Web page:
So, you found a tick attached to your little one’s skin during bath time. Or maybe there’s a bullseye-shaped rash blossoming on their skin, and you’ve heard it’s a telltale sign of Lyme disease. Now what?
First, you’re well within your rights to feel creeped out! But don’t panic. Not every tick bite transmits Lyme disease.
For instance, the chances that the tick was carrying Borrelia burgdorferi—the microbe most commonly associated with Lyme disease—range from 0% to 50%, depending on the type of tick and how long it was attached. What’s more, an acute case of Lyme is highly treatable with a short round of antibiotics.
That said, there are some things you should know and steps you should take, especially if the tick is still attached, or if your kiddo is showing signs of illness or has a weakened immune system. Let’s start with getting rid of the little offender, and work our way through to treatment if it becomes necessary.
How to remove a tick from a child’s skin—the right way
You’ll find many suggestions online for removing a tick, including burning the tick or slathering it with Vaseline to suffocate it. The reality is that most of these methods don’t work, and can agitate the tick and cause it to regurgitate its contents into your bloodstream, increasing the risk of infection with Lyme or another tick-borne illness. (Not to mention, putting a flame anywhere near an anxious child’s skin is practically guaranteed to result in a burn.)
To properly remove a tick once it has latched on, follow these three simple steps:
- Use a pair of fine-pointed tweezers. Place them as close to your skin as possible and grasp the tick’s mouth.
- Firmly pull the tick straight out of the skin.
- Wash the bite with soap and water.
The sooner you remove a tick, the lower the risk for infection. Though it’s not known exactly how long it takes for a tick to transmit Lyme, some experts suggest it could be as little as six hours.
For further guidance on how to remove a tick, check out this video from the University of Manitoba.
Consider the type of tick
There are hundreds of different species of ticks in the world. The good news is, they don’t all carry Borrelia burgdorferi, the bacteria associated with Lyme disease. The not so good news: All ticks carry microbes, some of which can cause Lyme or other concerning illnesses.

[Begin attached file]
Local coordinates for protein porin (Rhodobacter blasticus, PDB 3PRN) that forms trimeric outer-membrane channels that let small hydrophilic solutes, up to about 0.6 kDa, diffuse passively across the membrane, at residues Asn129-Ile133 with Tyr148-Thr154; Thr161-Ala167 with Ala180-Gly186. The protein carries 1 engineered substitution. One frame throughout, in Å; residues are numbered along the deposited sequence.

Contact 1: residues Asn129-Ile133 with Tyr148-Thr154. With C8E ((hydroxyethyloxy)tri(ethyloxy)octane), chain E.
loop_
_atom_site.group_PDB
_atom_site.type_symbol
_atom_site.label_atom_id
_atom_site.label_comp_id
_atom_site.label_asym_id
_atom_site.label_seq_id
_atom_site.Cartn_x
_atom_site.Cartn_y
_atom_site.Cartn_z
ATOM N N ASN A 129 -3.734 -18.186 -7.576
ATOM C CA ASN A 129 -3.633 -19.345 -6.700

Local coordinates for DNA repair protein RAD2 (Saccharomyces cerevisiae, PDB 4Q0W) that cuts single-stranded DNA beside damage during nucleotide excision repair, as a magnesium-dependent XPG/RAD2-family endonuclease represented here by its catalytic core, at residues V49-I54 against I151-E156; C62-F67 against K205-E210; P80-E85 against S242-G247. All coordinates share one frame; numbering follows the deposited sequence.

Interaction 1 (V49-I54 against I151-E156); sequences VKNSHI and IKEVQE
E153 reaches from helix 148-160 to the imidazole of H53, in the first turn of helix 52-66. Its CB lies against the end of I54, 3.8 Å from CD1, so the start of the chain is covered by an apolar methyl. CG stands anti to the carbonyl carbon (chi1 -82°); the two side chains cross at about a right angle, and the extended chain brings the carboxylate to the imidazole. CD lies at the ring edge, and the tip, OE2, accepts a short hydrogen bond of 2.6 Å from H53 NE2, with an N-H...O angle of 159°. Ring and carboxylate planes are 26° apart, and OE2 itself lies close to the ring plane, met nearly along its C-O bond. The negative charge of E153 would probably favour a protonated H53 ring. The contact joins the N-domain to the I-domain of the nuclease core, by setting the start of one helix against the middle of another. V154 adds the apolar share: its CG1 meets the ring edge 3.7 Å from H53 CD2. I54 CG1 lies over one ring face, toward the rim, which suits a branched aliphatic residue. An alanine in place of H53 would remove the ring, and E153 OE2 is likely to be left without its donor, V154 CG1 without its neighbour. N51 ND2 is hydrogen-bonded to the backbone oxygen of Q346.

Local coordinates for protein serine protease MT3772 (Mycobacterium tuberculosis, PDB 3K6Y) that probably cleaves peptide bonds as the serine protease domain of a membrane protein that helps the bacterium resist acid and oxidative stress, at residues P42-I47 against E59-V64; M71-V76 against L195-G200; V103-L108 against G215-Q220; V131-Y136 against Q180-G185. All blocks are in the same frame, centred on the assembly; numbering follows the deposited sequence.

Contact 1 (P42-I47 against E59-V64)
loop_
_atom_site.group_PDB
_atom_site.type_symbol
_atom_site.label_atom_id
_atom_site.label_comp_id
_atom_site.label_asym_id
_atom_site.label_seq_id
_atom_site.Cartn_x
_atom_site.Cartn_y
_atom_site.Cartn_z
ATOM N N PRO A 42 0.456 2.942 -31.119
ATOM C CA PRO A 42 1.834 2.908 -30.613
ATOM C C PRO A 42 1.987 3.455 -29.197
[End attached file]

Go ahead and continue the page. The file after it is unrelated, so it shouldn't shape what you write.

Here are six ticks to be on the lookout for in the states., plus the microbes and illnesses to be most aware of:
- Black-Legged Deer Tick: Found throughout the Eastern United States, it’s most common in the Northeastern, Mid-Atlantic, and North-Central U.S. These ticks carry Borrelia (Lyme), as well as Ehrlichia—a bacteria that can cause Ehrlichiosis, an infection characterized by fever, chills, headache, and muscle aches that requires antibiotics.
- The Western Black-Legged Tick: These ticks reside on the Pacific U.S. coast, particularly in northern California. They transmit Lyme and Anaplasmosis, which has similar symptoms to Lyme and calls for antibiotics.
- The Lone Star Tick: Most common in the Southern U.S., it extends out to Oklahoma and Texas, and in the Mid-Atlantic extending up into the Northeastern U.S. The Centers for Disease Control (CDC) calls this a “very aggressive tick” toward humans, and it’s distinguishable by the “lone star” or white dot on its back. Lone Star ticks transmit Ehrlichiosis and STARI (Southern Tick-Associated Rash Illness), a Lyme disease-like syndrome, as well as alpha-gal syndrome, a recently identified condition characterized by a potentially life-threatening allergy to red meat. See your doctor immediately if you are concerned about a severe allergic reaction.
- The American Dog Tick: It has the most common distribution in the mid-states east of the Rockies, and it can transmit Rocky Mountain Spotted Fever (RMSF), a potentially deadly illness characterized by fever, headache, and rash. RMSF requires early treatment with an antibiotic, so see a doctor immediately if you suspect it.
- Rocky Mountain Wood Tick: Another carrier of RMSF, as well as tularemia — a potentially life-threatening infection that can usually be successfully treated with antibiotics. This tick is found in the Rocky Mountain states.
- Brown Dog Tick: This tick transmits RMSF and can be found worldwide, but is most commonly found in the Southwestern U.S. and along the U.S.-Mexico border.